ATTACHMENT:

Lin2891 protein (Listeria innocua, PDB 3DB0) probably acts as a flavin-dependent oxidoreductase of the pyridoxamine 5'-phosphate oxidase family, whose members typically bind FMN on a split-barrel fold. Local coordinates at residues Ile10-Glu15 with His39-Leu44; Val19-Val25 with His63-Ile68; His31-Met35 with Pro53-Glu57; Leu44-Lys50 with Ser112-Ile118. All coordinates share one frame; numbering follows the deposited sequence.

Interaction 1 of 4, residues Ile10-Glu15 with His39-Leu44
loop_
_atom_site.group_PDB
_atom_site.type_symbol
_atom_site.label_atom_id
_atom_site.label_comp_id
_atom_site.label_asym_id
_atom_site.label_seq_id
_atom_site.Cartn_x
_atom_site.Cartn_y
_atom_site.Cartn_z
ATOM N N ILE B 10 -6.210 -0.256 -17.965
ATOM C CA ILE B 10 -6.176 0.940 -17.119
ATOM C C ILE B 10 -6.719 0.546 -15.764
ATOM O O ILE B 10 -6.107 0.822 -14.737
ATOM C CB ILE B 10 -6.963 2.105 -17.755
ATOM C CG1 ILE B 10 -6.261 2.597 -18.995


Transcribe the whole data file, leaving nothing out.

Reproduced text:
Lin2891 protein (Listeria innocua, PDB 3DB0) probably acts as a flavin-dependent oxidoreductase of the pyridoxamine 5'-phosphate oxidase family, whose members typically bind FMN on a split-barrel fold. Local coordinates at residues Ile10-Glu15 with His39-Leu44; Val19-Val25 with His63-Ile68; His31-Met35 with Pro53-Glu57; Leu44-Lys50 with Ser112-Ile118. All coordinates share one frame; numbering follows the deposited sequence.

Interaction 1 of 4, residues Ile10-Glu15 with His39-Leu44
loop_
_atom_site.group_PDB
_atom_site.type_symbol
_atom_site.label_atom_id
_atom_site.label_comp_id
_atom_site.label_asym_id
_atom_site.label_seq_id
_atom_site.Cartn_x
_atom_site.Cartn_y
_atom_site.Cartn_z
ATOM N N ILE B 10 -6.210 -0.256 -17.965
ATOM C CA ILE B 10 -6.176 0.940 -17.119
ATOM C C ILE B 10 -6.719 0.546 -15.764
ATOM O O ILE B 10 -6.107 0.822 -14.737
ATOM C CB ILE B 10 -6.963 2.105 -17.755
ATOM C CG1 ILE B 10 -6.261 2.597 -18.995